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LA - NOAA: Average-sized ‘dead zone’ likely off Louisiana

An average “dead zone” is likely in the Gulf of Mexico, where a large area of water holding too little oxygen to keep marine animals alive forms every summer, the National Oceanic and Atmospheric Administration said Thursday.

NEW ORLEANS (AP) — An average “dead zone” is likely in the Gulf of Mexico, where a large area of water holding too little oxygen to keep marine animals alive forms every summer, the National Oceanic and Atmospheric Administration said Thursday.

A hurricane or tropical storm in the weeks before the July measurement cruise could shrink that considerably by stirring up the water and mixing in oxygen, NOAA noted.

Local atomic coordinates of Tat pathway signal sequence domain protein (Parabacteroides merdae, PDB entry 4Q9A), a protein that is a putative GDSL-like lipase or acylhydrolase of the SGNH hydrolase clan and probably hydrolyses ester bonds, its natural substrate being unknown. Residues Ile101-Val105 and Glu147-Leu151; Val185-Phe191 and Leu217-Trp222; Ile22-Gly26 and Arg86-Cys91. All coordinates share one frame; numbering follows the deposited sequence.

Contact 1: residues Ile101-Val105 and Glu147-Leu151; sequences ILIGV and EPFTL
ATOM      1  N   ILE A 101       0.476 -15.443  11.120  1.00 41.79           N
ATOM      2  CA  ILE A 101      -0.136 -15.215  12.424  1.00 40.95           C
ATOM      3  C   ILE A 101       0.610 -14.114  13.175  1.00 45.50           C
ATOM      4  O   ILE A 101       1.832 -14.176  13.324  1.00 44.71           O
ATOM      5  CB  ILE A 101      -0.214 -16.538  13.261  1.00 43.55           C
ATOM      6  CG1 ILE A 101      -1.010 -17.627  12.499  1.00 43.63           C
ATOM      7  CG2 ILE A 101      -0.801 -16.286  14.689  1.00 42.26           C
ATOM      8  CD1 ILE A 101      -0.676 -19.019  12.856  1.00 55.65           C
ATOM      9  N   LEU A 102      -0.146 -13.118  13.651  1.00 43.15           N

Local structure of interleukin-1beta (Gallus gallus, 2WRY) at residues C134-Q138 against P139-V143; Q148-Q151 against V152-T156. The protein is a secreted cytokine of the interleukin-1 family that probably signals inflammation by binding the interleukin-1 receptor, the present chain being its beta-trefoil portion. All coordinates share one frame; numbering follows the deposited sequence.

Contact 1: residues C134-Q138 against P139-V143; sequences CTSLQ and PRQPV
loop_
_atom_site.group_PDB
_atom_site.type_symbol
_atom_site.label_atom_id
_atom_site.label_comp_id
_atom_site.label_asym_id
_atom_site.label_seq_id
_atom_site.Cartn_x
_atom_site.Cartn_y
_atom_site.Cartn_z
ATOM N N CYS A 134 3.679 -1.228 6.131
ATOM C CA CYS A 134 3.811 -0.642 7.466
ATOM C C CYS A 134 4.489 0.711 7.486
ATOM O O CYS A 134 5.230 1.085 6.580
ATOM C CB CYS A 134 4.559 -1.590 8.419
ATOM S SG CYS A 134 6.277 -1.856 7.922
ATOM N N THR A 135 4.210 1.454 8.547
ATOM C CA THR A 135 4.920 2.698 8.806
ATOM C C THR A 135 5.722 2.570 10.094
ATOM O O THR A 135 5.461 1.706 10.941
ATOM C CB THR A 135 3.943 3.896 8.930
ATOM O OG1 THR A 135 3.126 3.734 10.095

It said its analysis of five university models indicates that this summer’s low-oxygen, or hypoxic, area will cover about 4,880 square miles (12,600 square kilometers).

That’s close to the five-year average of 5,400 square miles (14,000 square kilometers), NOAA said. It’s also bigger than the nation of Vanuatu, nearly double the size of the state of Delaware and 2.5 times a goal set in 2001 by the Gulf of Mexico Hypoxia Task Force.

The Mississippi River drains 40% of the continental Unite States, including all or part of 32 states.


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